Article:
HA3AW-Art, War and Gender in the Twentieth Century

Module Provider: History
Number of credits: 20 [10 ECTS credits]
Level:6
Terms in which taught: Autumn term module
Pre-requisites:
Non-modular pre-requisites:
Co-requisites:
Modules excluded:
Module version for: 2014/5

Module Convenor: Dr Sue Malvern

Email: s.b.malvern@reading.ac.uk

Summary module description:
This module will undertake a comparative study of the function of art in relationship to major twentieth-century conflicts. Art and war are two terms which seem to hinge on a series of oppositions. Art is not disruption, pollution, mutilation, destruction, abjection, violence or horror. Attempting to represent the indescribable and giving form to human suffering raises issues of decorum for art about the limits of depiction and what lies beyond in an unbridgeable gulf between experience and representation. Material will be drawn from all periods of the twentieth century including the First and Second World Wars, the Spanish Civil War, the Vietnam War, the Gulf War and Bosnia, and extend to contemporary interest in issues such as commemorating the Holocaust or the representation of women's experiences in war. Works of art will be discussed within the context of issues such as patriotism and the body of the nation state, the gendering of nations, propaganda, censorship (including self-censorship), questions of love and hate, masculinities and femininities at war, art and protest, and ideas about abjection and the unrepresentable. The aftermath of war including questions about the bodies of war's victims, the production of war memorials and rituals of remembrance will also be discussed.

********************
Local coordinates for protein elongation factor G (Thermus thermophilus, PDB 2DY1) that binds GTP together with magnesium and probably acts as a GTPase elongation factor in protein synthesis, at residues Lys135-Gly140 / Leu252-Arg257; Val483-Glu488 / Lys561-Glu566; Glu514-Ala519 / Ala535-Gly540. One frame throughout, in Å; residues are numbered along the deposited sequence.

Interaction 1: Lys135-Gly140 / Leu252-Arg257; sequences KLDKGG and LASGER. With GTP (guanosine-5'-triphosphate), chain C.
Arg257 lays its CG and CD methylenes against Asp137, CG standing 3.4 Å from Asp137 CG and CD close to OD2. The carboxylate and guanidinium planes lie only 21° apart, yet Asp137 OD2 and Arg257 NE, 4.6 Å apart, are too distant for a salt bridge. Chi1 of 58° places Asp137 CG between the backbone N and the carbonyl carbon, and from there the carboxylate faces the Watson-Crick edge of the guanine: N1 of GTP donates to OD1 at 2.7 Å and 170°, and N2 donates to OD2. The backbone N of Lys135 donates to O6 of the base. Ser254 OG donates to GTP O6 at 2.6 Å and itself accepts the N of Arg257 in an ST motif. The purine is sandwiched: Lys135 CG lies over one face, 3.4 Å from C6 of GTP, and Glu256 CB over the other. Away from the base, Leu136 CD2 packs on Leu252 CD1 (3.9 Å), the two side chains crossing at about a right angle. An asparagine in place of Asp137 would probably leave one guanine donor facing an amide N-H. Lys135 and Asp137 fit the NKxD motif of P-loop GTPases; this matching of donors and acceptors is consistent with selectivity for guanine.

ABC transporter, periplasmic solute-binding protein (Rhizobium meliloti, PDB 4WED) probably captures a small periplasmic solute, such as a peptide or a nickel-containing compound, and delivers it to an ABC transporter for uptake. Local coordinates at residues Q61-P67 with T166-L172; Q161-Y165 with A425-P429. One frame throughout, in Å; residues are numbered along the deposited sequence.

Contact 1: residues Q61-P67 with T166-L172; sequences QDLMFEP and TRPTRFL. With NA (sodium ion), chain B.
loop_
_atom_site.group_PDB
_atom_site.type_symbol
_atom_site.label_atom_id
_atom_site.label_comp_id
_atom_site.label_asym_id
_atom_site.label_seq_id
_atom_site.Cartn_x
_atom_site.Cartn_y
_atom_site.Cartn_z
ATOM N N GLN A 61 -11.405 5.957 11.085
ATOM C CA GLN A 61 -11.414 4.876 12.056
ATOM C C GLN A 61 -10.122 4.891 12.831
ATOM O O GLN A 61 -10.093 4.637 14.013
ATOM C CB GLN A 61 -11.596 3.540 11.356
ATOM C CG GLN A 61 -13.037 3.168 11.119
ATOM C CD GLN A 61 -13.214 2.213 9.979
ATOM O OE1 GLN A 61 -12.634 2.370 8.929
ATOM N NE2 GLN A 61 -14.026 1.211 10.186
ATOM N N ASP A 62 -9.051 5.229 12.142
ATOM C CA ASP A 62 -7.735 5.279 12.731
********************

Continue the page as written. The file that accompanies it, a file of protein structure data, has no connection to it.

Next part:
Aims:
This module aims to study major social phenomena and social change, in this instance war, for the implications these have for analysing art and for the methodology of art history.

Assessable learning outcomes:
By the end of the module it is expected that students will be able to:

  • evaluate sources critically and, in the case of sources which seek to explain the effect of social phenomena on art, demonstrate an understanding of the methodology used and an ability to discuss the advantages and limitations of particular approaches
  • demonstrate initiative in identifying and using material relevant to the topic
  • organize material into effective and coherent arguments in oral presentations, and timed examination papers

Additional outcomes:
This module will foster interpersonal skills, including the ability to comprehend and respect differences of opinion and understanding, particularly in relationship to complex moral issues.

Outline content: